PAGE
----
Recovering gambling addict warns of expanding access

Michael Burke remembers what it's like to be a slave to the spinning slot wheels.

"It is the anticipation of the hit," he said. "It's not so much the hit itself."

His addiction cost him $30,000 a year until he turned himself in for stealing $1.6 million.  He spent three years in jail and now helps recovering gamblers in Michigan and speaks nationwide.

"The chains of addiction are too weak to be felt until they are too strong to be broken," he said.

As he watches Florida come closer to allowing craps, roulette, and sports betting, he warns of increased avenues to feed the addiction.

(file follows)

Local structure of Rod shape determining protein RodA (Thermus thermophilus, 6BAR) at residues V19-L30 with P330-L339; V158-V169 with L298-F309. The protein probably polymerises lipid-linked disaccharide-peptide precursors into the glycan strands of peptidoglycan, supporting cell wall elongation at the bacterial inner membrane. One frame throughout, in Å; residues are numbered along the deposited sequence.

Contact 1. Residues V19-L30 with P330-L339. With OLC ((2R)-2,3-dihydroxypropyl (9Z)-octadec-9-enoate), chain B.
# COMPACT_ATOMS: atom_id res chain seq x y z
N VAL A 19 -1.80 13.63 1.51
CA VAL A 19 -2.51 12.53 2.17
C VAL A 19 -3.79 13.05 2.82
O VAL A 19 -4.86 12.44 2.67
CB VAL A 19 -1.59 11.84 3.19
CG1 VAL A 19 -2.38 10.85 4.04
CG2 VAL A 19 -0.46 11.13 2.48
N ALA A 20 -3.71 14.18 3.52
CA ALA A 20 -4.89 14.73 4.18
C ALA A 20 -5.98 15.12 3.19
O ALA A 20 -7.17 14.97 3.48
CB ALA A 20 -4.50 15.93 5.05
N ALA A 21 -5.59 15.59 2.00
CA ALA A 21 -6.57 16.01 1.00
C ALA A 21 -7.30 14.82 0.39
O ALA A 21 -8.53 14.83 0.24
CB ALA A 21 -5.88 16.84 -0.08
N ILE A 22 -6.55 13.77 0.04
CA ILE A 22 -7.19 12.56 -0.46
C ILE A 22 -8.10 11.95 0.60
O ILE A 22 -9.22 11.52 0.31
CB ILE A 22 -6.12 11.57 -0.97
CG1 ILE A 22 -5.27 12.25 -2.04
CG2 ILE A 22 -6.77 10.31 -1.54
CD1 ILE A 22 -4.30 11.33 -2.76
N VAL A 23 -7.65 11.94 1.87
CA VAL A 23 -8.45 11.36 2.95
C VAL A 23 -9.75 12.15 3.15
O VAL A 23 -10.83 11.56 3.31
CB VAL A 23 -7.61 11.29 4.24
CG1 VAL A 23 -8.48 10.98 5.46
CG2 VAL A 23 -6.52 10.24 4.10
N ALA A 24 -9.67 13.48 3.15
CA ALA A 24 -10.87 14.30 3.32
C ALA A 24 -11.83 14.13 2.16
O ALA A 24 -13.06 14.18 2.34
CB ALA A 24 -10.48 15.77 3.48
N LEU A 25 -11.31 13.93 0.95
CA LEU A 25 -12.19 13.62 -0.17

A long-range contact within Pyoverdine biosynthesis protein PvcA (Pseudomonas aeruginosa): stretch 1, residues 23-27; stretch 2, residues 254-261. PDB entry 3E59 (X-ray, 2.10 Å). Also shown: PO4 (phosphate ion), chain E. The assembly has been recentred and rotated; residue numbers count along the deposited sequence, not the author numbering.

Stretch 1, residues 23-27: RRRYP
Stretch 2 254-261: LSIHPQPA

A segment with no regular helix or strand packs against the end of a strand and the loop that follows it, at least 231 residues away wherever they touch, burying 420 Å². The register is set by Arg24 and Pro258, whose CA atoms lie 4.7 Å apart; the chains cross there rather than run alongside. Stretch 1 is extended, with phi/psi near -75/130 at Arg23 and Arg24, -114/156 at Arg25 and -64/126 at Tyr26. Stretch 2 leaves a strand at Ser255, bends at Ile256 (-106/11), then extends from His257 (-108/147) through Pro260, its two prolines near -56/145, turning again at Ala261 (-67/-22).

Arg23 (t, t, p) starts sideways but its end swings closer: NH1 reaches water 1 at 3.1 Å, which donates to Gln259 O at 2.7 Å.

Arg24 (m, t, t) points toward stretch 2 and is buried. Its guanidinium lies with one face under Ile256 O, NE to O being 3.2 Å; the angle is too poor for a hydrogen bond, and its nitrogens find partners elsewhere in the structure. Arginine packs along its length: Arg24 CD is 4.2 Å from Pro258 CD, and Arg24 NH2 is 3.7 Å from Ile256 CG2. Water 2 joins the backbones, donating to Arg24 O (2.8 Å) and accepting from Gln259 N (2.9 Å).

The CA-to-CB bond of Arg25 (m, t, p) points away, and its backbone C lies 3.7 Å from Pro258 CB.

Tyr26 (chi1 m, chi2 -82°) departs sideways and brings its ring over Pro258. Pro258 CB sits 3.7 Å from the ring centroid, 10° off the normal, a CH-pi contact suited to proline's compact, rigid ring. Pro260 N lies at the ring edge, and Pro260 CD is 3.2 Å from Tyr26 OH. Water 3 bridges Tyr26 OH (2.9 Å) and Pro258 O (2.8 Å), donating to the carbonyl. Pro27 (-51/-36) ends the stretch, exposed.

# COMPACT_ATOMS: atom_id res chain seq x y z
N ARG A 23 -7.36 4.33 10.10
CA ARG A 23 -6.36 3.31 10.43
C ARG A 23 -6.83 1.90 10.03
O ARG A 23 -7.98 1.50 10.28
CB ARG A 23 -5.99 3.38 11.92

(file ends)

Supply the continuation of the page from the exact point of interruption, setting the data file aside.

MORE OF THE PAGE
"There is going to be a price paid, and Florida better be willing to pay that price right upfront," said Burke.

The Florida Council on Compulsive Gambling, which does not take a position on actual policy changes, cites more problems with personal finances, domestic abuse, and divorce.  

The council says it's already getting four times as many calls for help as 20 years ago.  

The gambling compact agreed to by the governor and Seminole tribe calls for the tribe to carry on existing prevention programs, including contributing $250,000 a year per facility to the council on compulsive gambling, and marketing ways to get help.

"They always do more than what is required," said Kruse. "They have supported this issue when there was no requirement to do so."

With two percent of people expected to be problem gamblers, the council says that could mean over 200,000 Floridians could be more susceptible to losing it all.  

Burke says he's the proof.

"After what I did to my family, it would be so hypocritical if I ever went back to gambling."